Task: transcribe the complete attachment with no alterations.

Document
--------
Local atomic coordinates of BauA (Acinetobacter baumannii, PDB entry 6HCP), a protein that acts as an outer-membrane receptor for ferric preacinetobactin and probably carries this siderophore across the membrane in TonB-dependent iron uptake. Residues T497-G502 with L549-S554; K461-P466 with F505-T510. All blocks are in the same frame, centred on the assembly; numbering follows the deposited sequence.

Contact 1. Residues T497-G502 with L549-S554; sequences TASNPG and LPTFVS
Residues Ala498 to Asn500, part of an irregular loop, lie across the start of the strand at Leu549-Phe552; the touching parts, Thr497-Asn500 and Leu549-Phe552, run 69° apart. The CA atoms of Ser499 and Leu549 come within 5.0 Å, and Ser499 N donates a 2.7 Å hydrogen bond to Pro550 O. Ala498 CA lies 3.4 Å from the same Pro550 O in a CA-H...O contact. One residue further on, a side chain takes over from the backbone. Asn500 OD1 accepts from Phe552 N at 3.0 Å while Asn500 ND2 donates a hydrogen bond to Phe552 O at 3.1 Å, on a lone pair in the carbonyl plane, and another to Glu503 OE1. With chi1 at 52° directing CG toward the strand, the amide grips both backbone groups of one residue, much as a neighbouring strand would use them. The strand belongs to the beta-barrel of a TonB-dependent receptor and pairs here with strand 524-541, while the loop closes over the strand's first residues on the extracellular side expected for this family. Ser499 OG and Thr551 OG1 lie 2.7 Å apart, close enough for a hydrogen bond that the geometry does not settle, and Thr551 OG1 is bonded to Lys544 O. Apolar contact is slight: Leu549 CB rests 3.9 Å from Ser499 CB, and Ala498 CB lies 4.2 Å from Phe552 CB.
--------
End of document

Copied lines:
Local atomic coordinates of BauA (Acinetobacter baumannii, PDB entry 6HCP), a protein that acts as an outer-membrane receptor for ferric preacinetobactin and probably carries this siderophore across the membrane in TonB-dependent iron uptake. Residues T497-G502 with L549-S554; K461-P466 with F505-T510. All blocks are in the same frame, centred on the assembly; numbering follows the deposited sequence.

Contact 1. Residues T497-G502 with L549-S554; sequences TASNPG and LPTFVS
Residues Ala498 to Asn500, part of an irregular loop, lie across the start of the strand at Leu549-Phe552; the touching parts, Thr497-Asn500 and Leu549-Phe552, run 69° apart. The CA atoms of Ser499 and Leu549 come within 5.0 Å, and Ser499 N donates a 2.7 Å hydrogen bond to Pro550 O. Ala498 CA lies 3.4 Å from the same Pro550 O in a CA-H...O contact. One residue further on, a side chain takes over from the backbone. Asn500 OD1 accepts from Phe552 N at 3.0 Å while Asn500 ND2 donates a hydrogen bond to Phe552 O at 3.1 Å, on a lone pair in the carbonyl plane, and another to Glu503 OE1. With chi1 at 52° directing CG toward the strand, the amide grips both backbone groups of one residue, much as a neighbouring strand would use them. The strand belongs to the beta-barrel of a TonB-dependent receptor and pairs here with strand 524-541, while the loop closes over the strand's first residues on the extracellular side expected for this family. Ser499 OG and Thr551 OG1 lie 2.7 Å apart, close enough for a hydrogen bond that the geometry does not settle, and Thr551 OG1 is bonded to Lys544 O. Apolar contact is slight: Leu549 CB rests 3.9 Å from Ser499 CB, and Ala498 CB lies 4.2 Å from Phe552 CB.